I haven't taken many photos of the night sky in my time as a photographer as the times are limited which I have to do such things. It usually requires summer, lots of bug spray, getting the kids to bed at a decent hour, and finally trying to wake up to an alarm at two o'clock in the morning. Usually it doesn't work out. On top of all of that, I have to have a place to shoot, cloudless skies, preferably no moon, and if I am lucky little wind. All of this usually has to take place when I visit the Sandhills since I am probably not going to drive an additional hour on top of all the stuff mentioned before to get out of the city lights. When I get the chance, I try to take it.
Earlier this year, I attempted to shoot the night sky in late December. It was ridiculously cold and being a novice at night photography it took quite a bit of trial and error. I didn't get much in the way of usable photos from that experience, but did get some knowledge of what I needed to do.
Mid-June, I photographed a wedding and on the way home decided to try my hand at the Milky Way again. This time, I was armed with knowledge and bug spray. I stopped on a country road knowing that I wouldn't need to worry about other cars due to the time of night and set up for a series of 30 second exposures. I used my old Tokina 12-24mm for these photos at f/4. The Tokina is pretty sharp at f/4 and does a good job on the night sky. Ideally, a f/2.8 or faster lens is best for astrophotography, but this one did just fine. Not having the moon in the sky, it was easy to see where the Milky Way crossed the sky, but the tough part was getting the camera level and having the horizon line where it needed to be. There were about three test shots for every good shot that came out of the night. Since there wasn't a shred of light illuminating the ground, I used the flashlight from my cellphone to light paint the grasses in the foreground. It did a pretty good job helping me give the photo some depth.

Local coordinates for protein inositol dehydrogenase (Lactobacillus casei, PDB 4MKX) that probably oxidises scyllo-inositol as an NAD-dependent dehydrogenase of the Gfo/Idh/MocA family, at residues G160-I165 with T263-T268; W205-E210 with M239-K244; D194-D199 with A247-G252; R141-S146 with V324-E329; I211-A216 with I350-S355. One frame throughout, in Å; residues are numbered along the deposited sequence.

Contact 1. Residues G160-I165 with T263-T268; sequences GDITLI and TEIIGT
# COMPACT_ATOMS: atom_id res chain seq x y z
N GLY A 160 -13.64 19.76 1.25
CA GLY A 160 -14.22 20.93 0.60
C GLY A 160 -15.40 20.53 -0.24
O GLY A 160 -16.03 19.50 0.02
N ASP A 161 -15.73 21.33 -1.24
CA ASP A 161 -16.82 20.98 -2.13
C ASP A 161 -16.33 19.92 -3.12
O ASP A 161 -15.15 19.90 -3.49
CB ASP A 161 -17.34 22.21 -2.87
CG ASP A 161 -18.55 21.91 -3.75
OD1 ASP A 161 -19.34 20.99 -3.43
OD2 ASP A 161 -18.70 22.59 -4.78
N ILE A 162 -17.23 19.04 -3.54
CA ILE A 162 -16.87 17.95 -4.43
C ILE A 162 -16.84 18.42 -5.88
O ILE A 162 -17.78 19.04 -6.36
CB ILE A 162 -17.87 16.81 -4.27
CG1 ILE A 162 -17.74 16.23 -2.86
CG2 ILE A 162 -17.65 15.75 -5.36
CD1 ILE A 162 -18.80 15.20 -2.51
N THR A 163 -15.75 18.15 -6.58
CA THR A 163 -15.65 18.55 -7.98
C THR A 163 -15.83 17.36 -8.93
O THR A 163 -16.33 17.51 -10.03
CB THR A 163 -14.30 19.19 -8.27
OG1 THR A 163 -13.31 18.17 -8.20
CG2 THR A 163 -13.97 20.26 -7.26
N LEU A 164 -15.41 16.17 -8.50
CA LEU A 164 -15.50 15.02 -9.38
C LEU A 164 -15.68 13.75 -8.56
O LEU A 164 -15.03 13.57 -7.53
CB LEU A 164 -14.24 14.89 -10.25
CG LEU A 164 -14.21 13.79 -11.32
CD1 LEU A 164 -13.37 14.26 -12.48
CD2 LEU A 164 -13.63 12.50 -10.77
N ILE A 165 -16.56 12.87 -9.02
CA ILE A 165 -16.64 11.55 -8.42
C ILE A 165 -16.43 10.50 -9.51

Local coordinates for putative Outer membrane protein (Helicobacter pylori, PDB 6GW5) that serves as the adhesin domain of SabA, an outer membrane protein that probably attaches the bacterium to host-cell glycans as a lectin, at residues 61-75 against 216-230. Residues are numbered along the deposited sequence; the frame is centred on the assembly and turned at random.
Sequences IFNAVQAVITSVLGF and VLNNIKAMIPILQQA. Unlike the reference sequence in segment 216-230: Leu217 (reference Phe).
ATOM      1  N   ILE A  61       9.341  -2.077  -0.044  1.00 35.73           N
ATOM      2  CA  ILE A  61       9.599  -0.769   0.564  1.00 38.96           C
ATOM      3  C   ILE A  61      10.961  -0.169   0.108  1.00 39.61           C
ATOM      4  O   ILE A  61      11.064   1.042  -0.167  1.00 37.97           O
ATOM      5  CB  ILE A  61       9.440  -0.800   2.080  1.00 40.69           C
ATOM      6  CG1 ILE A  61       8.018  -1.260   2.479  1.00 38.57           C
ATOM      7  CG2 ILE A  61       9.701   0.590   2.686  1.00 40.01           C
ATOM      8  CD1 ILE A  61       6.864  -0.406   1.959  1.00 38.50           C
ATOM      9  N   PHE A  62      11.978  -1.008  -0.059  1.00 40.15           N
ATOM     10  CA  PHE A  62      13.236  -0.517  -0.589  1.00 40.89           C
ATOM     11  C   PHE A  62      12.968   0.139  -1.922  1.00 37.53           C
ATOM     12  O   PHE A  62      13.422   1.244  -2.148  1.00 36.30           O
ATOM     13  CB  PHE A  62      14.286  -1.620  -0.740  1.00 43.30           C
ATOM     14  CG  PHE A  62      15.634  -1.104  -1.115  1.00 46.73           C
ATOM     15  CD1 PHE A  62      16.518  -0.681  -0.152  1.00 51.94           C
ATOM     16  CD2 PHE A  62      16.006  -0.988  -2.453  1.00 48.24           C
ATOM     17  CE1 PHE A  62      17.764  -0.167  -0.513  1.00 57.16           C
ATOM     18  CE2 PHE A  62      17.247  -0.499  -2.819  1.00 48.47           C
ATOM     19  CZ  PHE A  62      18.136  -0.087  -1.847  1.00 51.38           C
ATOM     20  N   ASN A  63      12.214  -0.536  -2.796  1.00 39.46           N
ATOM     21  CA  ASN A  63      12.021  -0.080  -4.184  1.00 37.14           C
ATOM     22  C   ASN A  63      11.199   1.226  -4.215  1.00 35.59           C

I have seen numerous photos arranged in a panorama across the sky showing off the Milky Way as it crossed the night. I decided to attempt this with 7 vertical shots to get as much of the sky as I could. I am happy with how it turned out, but I know for the next time that I probably need to take about 14 shots instead to make it work best. In addition, I am armed with a new beautiful lens with night photography in mind.
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